Q: So hang on, before we talk about the film, the book…?
A: Right. A fictional memoir. Whilst I was juggling being a lecturer, and the development of the two scripts I’d written, something far more important, and devastating happened: Saul’s birth. He was our first son. And he was born unexpectedly when I was only five months pregnant.  When my time in neo-natal intensive care with him came to an end, I couldn’t go back to lecturing. I just needed to, well there was only one thing I could write about: Saul. His experience, his little life, filled my mind so completely there wasn’t room for anything else. So I wrote his story, using his voice, seeing life through his eyes. And an agent, Caradoc King, liked it, and was brave enough to take me on, and get it published.

Q: And it was made into a film?
A: I don’t know how Stewart did it to be honest. Films are so incredibly hard to get funded, and somehow he pushed it through, over hurdle after hurdle. And everyone who wanted to work on the film, they were equally as determined. Fortunately they were also very talented. And the film, This Little Life, although very different from the book, is a moving, wonderfully conceived piece. Sarah Gavron, the genius director, was infinitely patient with me, because by then, well, writing and re-writing it, as a fictional memoir, and then a film, was very painful. People always assume it was cathartic. But to be honest, it wasn’t. It was gut-wrenching to go over and over it. I did it because I thought it was important somehow. And all the amazing correspondence I was getting from readers, with their own powerful stories about their own children, who had found the book helpful, well that made it easier I suppose. And the film really touched people, so that makes me think, well it was worth it. Apparently people would go up to Sarah at screenings and thank her for telling what for them was an important story, so sensitively, honestly, but in an uplifting way….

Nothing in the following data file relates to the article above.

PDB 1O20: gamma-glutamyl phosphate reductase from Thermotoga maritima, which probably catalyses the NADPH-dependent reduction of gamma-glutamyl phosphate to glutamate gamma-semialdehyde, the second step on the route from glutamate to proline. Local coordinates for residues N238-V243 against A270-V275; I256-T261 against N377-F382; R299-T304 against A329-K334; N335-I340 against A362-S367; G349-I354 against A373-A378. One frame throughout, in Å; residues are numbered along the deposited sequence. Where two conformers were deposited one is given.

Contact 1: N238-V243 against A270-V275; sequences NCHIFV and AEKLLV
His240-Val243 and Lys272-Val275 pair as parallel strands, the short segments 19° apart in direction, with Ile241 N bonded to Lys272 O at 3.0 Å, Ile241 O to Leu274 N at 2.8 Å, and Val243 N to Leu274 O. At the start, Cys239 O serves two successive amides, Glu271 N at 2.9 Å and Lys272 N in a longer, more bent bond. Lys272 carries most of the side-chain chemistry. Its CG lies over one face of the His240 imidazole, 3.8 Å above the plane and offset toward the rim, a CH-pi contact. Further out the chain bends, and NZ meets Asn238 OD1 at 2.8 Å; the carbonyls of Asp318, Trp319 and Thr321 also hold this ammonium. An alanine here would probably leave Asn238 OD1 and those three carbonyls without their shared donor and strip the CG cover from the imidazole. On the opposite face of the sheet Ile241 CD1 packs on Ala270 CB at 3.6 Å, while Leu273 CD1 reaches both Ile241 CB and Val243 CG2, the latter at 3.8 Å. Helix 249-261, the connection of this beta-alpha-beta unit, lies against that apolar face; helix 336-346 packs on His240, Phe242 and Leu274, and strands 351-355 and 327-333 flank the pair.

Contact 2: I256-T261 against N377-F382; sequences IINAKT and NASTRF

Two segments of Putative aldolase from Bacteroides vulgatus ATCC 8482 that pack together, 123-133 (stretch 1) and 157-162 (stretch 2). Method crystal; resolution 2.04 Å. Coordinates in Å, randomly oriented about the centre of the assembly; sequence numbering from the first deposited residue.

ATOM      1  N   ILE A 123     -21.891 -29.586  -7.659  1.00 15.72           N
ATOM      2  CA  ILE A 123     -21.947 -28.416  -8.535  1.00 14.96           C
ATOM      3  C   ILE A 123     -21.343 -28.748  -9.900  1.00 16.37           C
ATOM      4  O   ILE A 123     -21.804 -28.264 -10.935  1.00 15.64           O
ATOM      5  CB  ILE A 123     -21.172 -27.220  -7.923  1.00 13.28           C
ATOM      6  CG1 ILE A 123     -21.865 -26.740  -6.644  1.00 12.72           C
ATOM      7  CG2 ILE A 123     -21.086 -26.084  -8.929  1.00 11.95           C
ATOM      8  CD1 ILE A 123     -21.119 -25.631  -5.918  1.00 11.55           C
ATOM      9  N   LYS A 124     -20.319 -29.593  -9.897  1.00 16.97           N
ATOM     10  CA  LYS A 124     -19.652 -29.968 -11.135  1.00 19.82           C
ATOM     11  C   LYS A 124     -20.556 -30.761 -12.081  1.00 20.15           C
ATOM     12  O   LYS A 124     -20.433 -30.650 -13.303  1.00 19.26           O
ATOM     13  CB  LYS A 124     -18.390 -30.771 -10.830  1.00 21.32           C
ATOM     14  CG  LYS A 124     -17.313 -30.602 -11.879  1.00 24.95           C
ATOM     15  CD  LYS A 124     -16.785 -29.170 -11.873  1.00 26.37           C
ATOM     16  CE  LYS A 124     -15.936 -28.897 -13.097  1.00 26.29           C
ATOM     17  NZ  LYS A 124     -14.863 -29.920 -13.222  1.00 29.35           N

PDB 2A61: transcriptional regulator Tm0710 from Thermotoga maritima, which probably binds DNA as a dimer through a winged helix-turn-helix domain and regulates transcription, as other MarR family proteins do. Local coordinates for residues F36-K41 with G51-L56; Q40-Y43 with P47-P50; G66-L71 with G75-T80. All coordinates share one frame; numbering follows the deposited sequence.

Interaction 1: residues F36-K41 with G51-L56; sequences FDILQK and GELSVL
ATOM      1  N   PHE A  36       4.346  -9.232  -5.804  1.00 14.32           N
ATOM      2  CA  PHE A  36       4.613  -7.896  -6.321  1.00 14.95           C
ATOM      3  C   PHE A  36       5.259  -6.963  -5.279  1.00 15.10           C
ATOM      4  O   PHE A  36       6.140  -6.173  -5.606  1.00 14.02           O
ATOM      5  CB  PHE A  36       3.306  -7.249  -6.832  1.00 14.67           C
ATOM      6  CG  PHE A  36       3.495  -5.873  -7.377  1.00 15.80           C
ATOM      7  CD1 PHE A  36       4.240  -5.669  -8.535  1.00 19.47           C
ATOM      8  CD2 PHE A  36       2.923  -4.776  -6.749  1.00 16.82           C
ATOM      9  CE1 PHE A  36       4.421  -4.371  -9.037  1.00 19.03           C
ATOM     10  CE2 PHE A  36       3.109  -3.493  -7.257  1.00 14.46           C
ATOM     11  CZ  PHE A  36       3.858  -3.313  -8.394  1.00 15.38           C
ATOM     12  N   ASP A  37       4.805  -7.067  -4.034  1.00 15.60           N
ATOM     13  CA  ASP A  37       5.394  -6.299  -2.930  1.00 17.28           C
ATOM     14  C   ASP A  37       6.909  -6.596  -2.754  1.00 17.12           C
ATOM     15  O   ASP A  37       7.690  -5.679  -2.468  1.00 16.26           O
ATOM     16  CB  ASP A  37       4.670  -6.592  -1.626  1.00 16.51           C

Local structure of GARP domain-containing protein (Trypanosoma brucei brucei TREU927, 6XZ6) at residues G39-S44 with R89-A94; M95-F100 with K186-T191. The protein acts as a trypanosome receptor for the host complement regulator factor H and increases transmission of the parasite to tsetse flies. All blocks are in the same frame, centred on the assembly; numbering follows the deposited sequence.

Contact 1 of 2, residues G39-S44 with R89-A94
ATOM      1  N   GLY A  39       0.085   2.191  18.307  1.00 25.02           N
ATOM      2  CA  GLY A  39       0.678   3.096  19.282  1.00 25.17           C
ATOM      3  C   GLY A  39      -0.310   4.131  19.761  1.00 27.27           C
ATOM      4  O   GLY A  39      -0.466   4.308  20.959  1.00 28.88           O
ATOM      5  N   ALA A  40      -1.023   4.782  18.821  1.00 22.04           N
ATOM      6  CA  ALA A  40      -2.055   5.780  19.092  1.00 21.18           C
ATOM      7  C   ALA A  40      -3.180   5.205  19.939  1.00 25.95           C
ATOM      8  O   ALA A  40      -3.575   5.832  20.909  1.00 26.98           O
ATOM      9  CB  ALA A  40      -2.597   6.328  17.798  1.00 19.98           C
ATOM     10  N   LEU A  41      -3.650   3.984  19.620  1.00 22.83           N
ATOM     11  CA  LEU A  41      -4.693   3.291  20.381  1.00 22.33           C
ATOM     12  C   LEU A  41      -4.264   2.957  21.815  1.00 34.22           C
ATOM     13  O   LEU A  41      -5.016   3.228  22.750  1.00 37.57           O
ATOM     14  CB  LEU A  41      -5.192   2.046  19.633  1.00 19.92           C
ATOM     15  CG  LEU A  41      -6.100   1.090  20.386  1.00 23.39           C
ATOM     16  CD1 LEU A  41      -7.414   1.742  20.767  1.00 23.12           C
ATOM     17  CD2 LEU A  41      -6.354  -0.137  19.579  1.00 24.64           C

Q: Yes, it is very painful to watch at times, and yet very uplifting at the end, which is what I found so astonishing.
A: Well, that was our intention. I couldn’t justify making something that just made people feel wretched. You’ve got to communicate something more than misery. And yes, lots of people seem to have got something out of it. And Saul has got this life on the internet that is nothing to do with me, people reading the book, and talking about it and lending it to each other. Which is a real, a wonderful thing for me, to be honest. I had to leave Saul’s story alone for a long time after that, though, after the film. Write something that was much lighter. And I developed a career writing for radio, TV and film, filling up that bottom drawer with un-produced scripts. There were a few that made it through the wire and actually got made. But there are so many hoops for a script to leap through, the attrition rate is very high. A key person at the BBC leaves for another job, and the project folds. One of the jigsaw of contributing funding bodies is forced to pull out, and the project folds. Another production company brings out a TV drama, a little similar to yours, and the project is “put on hold.” I’ve lost count of the finished scripts (usually paid for by some poor producer) that are “still on the table.” A very successful screenwriter (Oscar winner, BAFTA grandee) once told me that ten years ago the attrition rate from commission to production was nine out of ten. ie nine out of ten of his scripts never got made! The attrition rate is much higher these days. But you have to keep telling yourself, just keep writing, nothing is wasted….

Amazon. Saul: Between Two Eternities